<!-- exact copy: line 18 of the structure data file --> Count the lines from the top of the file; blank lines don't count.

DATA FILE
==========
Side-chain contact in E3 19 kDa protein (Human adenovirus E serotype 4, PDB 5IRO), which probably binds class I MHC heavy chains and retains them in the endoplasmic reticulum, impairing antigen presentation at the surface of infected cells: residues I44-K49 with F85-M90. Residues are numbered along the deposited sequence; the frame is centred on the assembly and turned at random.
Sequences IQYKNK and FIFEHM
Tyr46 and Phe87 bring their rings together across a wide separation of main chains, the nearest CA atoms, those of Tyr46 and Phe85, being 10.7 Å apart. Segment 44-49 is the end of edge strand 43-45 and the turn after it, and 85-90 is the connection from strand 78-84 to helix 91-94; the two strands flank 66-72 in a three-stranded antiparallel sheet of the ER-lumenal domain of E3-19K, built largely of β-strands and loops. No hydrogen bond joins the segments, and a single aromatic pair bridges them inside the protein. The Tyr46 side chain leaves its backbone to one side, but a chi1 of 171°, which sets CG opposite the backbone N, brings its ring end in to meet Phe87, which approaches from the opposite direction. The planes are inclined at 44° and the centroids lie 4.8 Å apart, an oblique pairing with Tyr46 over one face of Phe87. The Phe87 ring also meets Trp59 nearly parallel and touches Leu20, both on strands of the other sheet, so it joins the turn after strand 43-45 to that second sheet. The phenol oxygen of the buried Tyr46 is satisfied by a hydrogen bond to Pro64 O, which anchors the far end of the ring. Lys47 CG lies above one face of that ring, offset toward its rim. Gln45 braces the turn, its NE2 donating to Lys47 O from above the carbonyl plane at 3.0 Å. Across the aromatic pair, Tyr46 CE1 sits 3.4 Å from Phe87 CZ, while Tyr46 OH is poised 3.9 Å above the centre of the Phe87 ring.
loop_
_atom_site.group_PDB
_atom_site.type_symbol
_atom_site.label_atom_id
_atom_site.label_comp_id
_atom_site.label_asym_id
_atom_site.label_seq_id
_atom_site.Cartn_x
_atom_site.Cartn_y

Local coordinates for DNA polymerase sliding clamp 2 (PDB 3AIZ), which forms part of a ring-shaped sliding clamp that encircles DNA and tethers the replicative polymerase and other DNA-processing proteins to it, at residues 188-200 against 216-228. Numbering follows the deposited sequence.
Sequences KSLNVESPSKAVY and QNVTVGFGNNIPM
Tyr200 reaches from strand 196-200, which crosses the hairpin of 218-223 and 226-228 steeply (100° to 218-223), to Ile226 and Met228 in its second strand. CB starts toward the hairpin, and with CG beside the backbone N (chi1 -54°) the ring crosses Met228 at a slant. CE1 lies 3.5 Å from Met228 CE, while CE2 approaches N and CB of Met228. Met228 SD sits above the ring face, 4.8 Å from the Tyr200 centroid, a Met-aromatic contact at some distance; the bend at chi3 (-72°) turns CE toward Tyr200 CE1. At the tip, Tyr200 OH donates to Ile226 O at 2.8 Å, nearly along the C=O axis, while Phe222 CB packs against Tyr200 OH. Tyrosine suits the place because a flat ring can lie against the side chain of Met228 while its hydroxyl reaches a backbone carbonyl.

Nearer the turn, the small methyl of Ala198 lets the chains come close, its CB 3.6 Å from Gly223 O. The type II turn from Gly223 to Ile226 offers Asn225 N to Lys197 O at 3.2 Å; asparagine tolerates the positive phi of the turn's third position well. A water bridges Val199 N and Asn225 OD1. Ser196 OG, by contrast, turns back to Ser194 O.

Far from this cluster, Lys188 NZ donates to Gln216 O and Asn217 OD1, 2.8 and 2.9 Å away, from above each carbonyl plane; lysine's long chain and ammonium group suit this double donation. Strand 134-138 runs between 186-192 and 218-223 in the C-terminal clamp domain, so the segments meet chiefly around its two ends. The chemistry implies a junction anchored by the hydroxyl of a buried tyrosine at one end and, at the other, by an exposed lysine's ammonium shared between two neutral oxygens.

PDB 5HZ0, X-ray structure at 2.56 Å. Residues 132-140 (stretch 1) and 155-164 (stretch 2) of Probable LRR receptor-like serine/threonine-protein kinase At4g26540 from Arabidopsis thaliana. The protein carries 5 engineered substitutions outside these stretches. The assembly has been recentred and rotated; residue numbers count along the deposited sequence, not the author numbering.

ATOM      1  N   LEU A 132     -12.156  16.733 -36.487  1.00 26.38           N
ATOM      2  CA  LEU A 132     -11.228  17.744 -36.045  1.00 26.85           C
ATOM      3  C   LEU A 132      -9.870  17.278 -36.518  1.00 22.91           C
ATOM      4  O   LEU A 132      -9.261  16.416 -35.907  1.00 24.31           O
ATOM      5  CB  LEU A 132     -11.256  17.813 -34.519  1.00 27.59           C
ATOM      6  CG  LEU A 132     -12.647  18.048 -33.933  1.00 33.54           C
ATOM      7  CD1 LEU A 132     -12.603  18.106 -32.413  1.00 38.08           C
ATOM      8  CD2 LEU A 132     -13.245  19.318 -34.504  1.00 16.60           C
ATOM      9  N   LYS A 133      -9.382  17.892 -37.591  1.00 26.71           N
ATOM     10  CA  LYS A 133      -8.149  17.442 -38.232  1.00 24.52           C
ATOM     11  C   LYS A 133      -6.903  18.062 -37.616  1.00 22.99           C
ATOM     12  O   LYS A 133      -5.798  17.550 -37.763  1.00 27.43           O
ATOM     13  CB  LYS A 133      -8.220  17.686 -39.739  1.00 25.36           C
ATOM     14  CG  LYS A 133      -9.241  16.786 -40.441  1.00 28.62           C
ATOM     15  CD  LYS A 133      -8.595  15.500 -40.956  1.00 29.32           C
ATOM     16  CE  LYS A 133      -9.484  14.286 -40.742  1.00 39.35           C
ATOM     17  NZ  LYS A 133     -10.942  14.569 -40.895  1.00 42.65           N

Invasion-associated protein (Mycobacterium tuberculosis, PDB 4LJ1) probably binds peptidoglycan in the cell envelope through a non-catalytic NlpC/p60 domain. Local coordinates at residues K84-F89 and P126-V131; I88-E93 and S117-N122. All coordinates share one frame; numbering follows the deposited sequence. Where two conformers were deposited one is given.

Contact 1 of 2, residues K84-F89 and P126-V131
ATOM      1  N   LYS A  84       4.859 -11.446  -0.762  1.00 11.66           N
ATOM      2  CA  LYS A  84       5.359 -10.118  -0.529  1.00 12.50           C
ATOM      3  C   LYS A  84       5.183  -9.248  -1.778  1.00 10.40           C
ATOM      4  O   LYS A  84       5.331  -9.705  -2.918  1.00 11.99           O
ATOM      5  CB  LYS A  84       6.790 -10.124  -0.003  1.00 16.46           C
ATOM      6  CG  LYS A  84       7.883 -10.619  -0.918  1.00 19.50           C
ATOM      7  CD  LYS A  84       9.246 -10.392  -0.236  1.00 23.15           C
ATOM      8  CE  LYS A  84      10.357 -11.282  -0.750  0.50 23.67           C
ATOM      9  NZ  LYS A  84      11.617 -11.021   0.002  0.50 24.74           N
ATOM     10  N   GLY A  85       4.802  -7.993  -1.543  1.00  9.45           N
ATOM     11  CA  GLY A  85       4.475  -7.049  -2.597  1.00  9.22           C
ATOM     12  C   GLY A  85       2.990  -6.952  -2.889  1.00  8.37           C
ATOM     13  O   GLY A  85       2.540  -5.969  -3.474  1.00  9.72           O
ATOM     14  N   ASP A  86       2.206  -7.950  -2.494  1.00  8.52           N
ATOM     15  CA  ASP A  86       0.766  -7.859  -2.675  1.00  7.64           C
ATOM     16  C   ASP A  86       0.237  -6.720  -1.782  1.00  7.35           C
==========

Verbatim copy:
PDB 5HZ0, X-ray structure at 2.56 Å. Residues 132-140 (stretch 1) and 155-164 (stretch 2) of Probable LRR receptor-like serine/threonine-protein kinase At4g26540 from Arabidopsis thaliana. The protein carries 5 engineered substitutions outside these stretches. The assembly has been recentred and rotated; residue numbers count along the deposited sequence, not the author numbering.